WikiLeaks Announces Leak of “The Facebook Logs”

December 13, 2010

“The internet is truth’s conduit… the individual is not exempt from the truth.”
Julian Assange (on the release of The Facebook Logs)

WikiLeaks founder, Julian Assange, announced yesterday amidst the aftermath of his recent release of the US Embassy Diplomatic Cables, that his organization has more to come. Far more. In fact, WikiLeaks will soon be releasing the largest, most comprehensive collection of private information yet: The Facebook Logs.

During a short press conference at an undisclosed location, Assange proudly announced that an anonymous whistle-blower submitted the entire contents of Facebook’s servers to WikiLeaks after a difficult breakup with his long-term girlfriend. He accompanied his leak with the following explanation of his motive. “After consuming two bottles of wine in an attempt to drown my sorrows, I hacked her profile and discovered not only that she had been cheating on me for almost a year, but that she re-gifted a CD that I gave her last Christmas. Enraged, I began to wonder if it was acceptable for a person to have personal secrets, thoughts, ideas, and relationships,” he stated.

One thing led to another, and soon after consuming a hastily rolled “coner” for inspiration, the hacker deployed a hacking bot and reached a state of “moral euphoria.” The bot worked remarkably well, and managed to hack every single user’s profile page and then use Facebook’s new “Download Your Information” feature to upload each user’s information directly to WikiLeaks’ servers. WikiLeaks was grateful for the submission, and has since been overwhelmed by the task of preparing almost 7 billion risque private messages, drunken profile pictures, and incriminating status updates for public release.

We had the chance to briefly question Assange as he tried to escape a posse of young women trying to have unprotected sex with him in an attempt to accuse him of rape under Swedish law. “This is an unprecidented collection of documents,” he said. “The internet is truth’s conduit, and, contrary to popular belief, the individual is not exempt from the truth.” When asked about whether or not individuals’ private relations should be receiving the same scrutiny as government communications, Assange replied, “Truth is truth, and that’s the truth. They say the truth hurts, but I say that if we weren’t all such selfish, lying, conniving assholes, the truth would be rather balmy.”

The users of The Facebook community, which has more than 500 million members worldwide, are understandably enraged by this violation of privacy, and as many as 70% of Facebook users have changed their status to protest and reflect their disgust over this issue.


The Union

December 28, 2008

If you enjoy watching documentaries – I know there are at least a couple on here… 😉 – you might enjoy this fascinating film on cannabis prohibition:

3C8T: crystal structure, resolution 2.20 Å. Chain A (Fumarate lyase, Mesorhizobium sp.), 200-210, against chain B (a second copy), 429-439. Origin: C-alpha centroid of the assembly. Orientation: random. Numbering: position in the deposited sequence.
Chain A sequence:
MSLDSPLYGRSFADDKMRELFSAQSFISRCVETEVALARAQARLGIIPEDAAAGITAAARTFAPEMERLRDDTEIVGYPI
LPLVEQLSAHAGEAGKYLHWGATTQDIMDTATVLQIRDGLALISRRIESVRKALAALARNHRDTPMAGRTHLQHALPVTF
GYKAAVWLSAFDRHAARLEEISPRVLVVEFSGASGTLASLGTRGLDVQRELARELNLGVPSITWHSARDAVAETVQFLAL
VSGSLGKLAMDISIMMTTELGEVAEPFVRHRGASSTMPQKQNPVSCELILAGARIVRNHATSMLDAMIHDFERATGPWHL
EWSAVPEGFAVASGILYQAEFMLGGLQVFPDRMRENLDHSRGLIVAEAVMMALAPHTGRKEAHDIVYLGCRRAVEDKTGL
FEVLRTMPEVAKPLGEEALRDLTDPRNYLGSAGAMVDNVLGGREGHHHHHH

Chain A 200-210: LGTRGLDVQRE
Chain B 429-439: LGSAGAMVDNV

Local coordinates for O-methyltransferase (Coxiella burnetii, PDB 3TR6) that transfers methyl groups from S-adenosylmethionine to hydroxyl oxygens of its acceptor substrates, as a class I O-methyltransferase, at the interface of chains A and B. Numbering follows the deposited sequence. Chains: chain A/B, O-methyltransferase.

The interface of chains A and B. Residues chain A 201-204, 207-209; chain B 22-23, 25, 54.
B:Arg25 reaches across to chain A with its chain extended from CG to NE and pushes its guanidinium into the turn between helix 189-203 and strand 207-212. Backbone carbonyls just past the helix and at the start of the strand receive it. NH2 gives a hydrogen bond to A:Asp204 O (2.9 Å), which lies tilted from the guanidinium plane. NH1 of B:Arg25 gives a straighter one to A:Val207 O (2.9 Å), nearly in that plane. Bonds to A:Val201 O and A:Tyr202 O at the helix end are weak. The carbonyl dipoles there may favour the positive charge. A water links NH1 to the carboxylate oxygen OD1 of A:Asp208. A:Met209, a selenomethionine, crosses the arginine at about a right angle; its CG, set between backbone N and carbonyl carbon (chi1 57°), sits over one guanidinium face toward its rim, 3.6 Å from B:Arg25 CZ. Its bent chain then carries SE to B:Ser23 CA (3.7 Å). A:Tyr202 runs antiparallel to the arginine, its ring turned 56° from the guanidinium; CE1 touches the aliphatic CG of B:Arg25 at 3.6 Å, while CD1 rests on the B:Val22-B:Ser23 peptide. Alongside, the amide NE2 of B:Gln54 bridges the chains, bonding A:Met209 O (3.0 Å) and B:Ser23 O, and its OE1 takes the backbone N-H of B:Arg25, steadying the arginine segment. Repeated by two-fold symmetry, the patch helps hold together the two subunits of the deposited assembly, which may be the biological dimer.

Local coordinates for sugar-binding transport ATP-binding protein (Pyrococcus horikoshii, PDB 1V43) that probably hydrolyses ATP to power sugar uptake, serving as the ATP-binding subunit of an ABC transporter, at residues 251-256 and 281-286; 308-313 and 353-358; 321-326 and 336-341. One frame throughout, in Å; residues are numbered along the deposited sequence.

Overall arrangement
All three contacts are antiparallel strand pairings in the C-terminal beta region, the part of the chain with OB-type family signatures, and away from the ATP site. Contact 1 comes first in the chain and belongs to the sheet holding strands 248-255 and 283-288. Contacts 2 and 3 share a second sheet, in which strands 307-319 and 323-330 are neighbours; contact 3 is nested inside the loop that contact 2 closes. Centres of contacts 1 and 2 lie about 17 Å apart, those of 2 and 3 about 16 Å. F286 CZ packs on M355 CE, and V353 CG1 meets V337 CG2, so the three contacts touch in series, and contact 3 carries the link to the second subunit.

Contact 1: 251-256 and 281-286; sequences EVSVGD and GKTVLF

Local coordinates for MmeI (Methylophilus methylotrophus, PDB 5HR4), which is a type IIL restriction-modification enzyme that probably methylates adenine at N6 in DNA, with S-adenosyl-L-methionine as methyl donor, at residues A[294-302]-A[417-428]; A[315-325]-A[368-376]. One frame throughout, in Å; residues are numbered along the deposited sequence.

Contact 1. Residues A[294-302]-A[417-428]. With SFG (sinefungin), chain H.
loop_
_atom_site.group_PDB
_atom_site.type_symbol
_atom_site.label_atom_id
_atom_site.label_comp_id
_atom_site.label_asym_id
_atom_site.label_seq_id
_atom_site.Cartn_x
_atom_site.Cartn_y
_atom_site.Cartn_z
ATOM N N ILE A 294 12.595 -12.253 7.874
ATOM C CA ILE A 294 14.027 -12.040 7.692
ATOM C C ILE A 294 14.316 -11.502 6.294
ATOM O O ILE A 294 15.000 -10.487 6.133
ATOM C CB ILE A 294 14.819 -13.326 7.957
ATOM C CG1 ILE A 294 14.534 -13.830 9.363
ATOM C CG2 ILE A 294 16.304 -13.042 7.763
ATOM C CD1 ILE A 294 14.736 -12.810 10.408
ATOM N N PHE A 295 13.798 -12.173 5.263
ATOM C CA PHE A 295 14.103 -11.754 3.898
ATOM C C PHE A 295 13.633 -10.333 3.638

(Thanks for sharing this, Jason!)

Link:
http://www.youtube.com/watch?v=sT4Ko1MHzBA

Sean.

(Imported via RSS from: The Exscribition )


Nail the Problem at its Source

December 17, 2008

Letter to the editor:

Nail the Problem at its Source

Re: “Police bust $3.2M grow op,” Dec. 16.

It’s incredible that these grow ops keep popping up and then are shut down. What a waste of time and police service tie-ups. This is probably just the tip of the problem. Does no one ever consider where the supplies to do this are coming from –the high-powered lamps, the pumps, the piping, the grow trays, the wiring, fertilizers and shelving? It seems to me if the police tracked the sellers of these supplies at all outlets, including border shipments of large volumes of grow op equipment, they should be able to track some of them coming into Calgary, and who is buying them, much as they do with pawnshops. It would seem rather incongruous that if some person comes in and orders $10,000 worth of grow equipment, enough to fill a trailer in the middle of a Calgary winter, he is not trying to grow radishes or lettuce. Some of these buyers could be quite young and this alone should raise some red flags. Grow ops cannot operate without large volumes of supplies. Somehow, this equipment is coming into these cities. Does only The Shadow know?

George Kuss,

Calgary
© Copyright (c) The Calgary Herald

George, I agree that the problem of grow operations in our city needs to be dealt with. However, in order to “nail the problem at its source” we need to change the laws surrounding the plant, not make lights, wiring, shelving, and piping illegal as well.

You say that nobody grows “radishes or lettuce” in their home, but consider why not. It’s because the cost of such an operation would far outweigh the value of the crop every single time. As such, do you really think it would be economically feasible to produce marijuana in an apartment building if it were regulated? (I dislike the word “legalized,” as it is misleading). Of course not, it would be farmed like any other plant to maximize production efficiency, crop yield, and profit. If lettuce were illegal (which sounds absurd, but remember that both items in question are benign plants) many people would still want salad. And because some would be willing to pay a premium for this delicacy there would be demand regardless of its legal status. In short, you’d likely find lettuce growing illegally next door in a similar fashion.

It’s time to stop wasting police officer’s time and hard-earned tax dollars fighting a futile war on a plant.

-Sean.